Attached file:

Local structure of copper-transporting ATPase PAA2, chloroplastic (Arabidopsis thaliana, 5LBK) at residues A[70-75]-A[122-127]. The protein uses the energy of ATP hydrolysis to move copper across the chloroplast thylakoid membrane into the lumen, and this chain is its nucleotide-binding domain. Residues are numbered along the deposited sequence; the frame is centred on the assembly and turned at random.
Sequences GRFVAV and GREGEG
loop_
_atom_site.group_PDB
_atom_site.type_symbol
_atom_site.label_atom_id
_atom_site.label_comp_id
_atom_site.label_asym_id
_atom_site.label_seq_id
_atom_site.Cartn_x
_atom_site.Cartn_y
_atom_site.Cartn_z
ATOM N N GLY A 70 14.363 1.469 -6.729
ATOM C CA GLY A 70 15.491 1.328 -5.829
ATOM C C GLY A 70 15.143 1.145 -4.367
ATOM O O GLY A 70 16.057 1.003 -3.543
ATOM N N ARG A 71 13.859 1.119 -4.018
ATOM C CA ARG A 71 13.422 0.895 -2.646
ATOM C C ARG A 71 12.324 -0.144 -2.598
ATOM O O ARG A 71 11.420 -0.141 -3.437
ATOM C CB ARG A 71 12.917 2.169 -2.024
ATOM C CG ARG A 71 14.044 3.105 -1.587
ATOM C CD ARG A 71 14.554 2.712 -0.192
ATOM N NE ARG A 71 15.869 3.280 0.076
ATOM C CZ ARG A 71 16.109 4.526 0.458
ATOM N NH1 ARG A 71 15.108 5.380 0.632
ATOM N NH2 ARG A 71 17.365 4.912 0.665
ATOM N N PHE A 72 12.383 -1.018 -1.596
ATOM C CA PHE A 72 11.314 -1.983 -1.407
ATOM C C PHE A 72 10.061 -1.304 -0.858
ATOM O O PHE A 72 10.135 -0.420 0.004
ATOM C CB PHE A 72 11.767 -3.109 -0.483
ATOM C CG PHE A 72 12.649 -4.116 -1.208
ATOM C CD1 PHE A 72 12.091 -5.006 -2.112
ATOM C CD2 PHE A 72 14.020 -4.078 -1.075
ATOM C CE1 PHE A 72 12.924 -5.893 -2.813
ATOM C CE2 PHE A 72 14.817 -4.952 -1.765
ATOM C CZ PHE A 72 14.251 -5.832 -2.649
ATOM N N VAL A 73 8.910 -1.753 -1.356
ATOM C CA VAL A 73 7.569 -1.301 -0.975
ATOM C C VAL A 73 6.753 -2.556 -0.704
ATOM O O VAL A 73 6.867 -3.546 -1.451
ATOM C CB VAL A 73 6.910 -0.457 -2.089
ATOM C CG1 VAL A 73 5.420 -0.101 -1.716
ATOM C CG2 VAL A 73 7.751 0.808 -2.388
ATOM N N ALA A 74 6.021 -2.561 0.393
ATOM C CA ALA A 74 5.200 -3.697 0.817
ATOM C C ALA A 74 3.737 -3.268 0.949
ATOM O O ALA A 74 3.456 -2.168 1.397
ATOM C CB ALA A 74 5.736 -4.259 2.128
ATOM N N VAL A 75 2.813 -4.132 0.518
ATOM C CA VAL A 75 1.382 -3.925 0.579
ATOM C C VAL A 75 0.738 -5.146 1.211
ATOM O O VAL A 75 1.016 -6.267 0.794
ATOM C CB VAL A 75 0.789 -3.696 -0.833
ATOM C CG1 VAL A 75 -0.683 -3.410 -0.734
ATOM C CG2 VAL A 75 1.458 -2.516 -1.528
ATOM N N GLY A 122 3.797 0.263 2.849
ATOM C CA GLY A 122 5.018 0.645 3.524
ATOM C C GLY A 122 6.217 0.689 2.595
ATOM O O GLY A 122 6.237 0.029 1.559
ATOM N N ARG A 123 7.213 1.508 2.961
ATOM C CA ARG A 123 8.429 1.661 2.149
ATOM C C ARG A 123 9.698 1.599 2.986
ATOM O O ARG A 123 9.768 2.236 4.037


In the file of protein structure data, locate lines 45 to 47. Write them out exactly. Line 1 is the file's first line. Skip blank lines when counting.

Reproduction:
ATOM C CG2 VAL A 73 7.751 0.808 -2.388
ATOM N N ALA A 74 6.021 -2.561 0.393
ATOM C CA ALA A 74 5.200 -3.697 0.817